The Backroom is a column by the staff of the Long Beach Post with notes and analysis, along with bloops and blunders, from the city’s political scene. It runs every Thursday. To contact us, email [email protected]. For questions or concerns, please contact Managing Editor Melissa Evans: [email protected] or 562-437-5814. 

We begin today with another awkward cake moment, brought to you by a gaggle of current and former city officials, a mayor wielding a giant knife and a Brutalist block of rice cereal treats that seemed more seismically stable than the building it represented.

City officials said goodbye this week to their 43-year-old edifice at 333 W. Ocean Blvd. Department heads sported bright blue “ask me for help” T-shirts as city employees stacked decades of belongings into numbered bins, and City Manager Pat West gave a final salute to his private bathroom, dubbed the “West Room,” and his killer view of the Long Beach Harbor (the Port of Long Beach got dibs on the top-bunk views in the new building).

We’re sure it was an emotional week. Nothing a cake can’t solve.

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At the end of a 60-minute farewell at City Council Tuesday night, where politicos of years past—from Laura Richardson to Jim Hankla to a handful of Lowenthals—filled Council Chambers for an orgy of praise and thanks, Mark Taylor, the mayor’s chief of staff, wheeled in the building-shaped confection.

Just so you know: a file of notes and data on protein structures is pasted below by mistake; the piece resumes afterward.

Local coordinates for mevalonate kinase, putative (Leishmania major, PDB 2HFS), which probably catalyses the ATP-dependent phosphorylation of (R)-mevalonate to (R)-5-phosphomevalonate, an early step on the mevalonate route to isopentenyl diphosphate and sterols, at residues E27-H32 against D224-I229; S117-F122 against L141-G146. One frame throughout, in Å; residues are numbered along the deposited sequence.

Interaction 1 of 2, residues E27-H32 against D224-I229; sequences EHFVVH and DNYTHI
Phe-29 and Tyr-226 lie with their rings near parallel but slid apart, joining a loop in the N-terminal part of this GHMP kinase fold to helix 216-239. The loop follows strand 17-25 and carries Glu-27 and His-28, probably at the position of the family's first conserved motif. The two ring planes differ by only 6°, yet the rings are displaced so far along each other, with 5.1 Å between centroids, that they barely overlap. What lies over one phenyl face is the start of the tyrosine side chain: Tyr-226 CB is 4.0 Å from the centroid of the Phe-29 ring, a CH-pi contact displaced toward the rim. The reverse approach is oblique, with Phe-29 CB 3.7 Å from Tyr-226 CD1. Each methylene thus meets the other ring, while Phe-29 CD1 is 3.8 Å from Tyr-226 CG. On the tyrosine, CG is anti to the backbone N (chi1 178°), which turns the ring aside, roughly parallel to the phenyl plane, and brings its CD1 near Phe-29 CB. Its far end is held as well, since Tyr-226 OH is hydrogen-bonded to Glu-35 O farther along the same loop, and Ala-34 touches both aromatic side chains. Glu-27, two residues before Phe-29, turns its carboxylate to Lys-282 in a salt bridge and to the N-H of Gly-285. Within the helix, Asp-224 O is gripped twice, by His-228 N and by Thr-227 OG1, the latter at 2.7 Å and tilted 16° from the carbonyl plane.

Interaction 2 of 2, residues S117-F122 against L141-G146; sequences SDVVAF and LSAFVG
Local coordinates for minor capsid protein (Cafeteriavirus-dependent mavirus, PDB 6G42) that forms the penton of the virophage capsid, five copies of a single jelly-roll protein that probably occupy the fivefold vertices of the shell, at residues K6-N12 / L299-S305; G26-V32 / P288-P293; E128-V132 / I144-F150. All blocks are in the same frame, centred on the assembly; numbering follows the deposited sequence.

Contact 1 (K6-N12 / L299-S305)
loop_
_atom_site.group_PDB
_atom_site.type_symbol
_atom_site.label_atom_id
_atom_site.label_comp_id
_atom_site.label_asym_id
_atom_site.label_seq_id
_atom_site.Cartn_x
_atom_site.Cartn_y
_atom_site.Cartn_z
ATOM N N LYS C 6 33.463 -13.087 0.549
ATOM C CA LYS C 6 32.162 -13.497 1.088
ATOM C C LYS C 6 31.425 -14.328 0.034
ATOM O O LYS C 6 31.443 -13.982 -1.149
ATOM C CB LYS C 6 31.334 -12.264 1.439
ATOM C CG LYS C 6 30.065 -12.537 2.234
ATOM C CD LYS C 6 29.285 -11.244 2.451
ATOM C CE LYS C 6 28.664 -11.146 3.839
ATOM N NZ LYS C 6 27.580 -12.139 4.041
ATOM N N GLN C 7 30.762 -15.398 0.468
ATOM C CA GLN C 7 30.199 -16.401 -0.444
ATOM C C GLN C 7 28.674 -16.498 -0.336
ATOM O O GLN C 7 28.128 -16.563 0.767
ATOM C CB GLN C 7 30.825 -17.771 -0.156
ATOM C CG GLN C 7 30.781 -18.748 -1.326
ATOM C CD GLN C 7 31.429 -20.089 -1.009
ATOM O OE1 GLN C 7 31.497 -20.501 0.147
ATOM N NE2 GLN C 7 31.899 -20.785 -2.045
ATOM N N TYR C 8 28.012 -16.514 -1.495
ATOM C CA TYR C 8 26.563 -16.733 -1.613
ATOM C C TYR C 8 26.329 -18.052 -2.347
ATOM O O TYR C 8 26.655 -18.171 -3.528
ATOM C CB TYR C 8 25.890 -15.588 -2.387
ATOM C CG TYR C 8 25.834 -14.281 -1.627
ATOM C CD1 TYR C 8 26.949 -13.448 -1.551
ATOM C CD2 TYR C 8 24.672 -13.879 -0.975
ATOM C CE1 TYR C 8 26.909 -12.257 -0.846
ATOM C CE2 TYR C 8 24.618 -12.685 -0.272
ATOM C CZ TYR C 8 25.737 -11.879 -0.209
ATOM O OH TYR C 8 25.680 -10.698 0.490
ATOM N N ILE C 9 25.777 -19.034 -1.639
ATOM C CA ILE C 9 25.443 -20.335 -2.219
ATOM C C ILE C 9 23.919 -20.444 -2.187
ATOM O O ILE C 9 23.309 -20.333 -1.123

Mayor Robert Garcia grabbed a knife, held on to the hands of past mayors Beverly O’Neill and Tom Clark, swatted the hands away, and then, well, murdered the thing.

In a tragic postscript, we learned that when the cake’s remains were wheeled back into the chamber’s green room (seems no one bothered to grab a slice of the actual building) one of the building’s pillars tipped over and fell. So much for your inevitable advice that perhaps the real building’s pillars should have been made with Rice Krispies Treats rather than seismically-challenged concrete.

This one hurts

As president of Long Beach City College, Reagan Romali has professed her love for our beautiful city. So why do we feel a twinge of jealousy, if not outright jiltedness, over her remarks to students, faculty members and administrators during her tour of Miami Dade College, where she was applying for a job as president?

Her quest fell apart on Wednesday when the Miami Dade Board of Trustees scrapped the entire selection process, keeping one candidate under consideration and telling the remaining three finalists, including Romali, thanks for your interest and don’t bother to reapply for the new search, which could take months to complete.

So, that makes things rather awkward now that she’s stuck with Long Beach again, after what she said about Miami when she was in the thick of the hunt.

“I have watched you for 20 years and have wanted to be a part of you,” she told the audience on Monday.

She described how her love first began to blossom when she marched as a drummer in the Orange Bowl Parade in Miami a certain number of years ago. “I fell in love,” said Romali, who also loves Long Beach, remember. But with Miami, she said, “I caught the bug. Everybody has their dream and Miami is my happy place.”

Come on! We’re sitting right here!

But she continued to walk all over our feelings.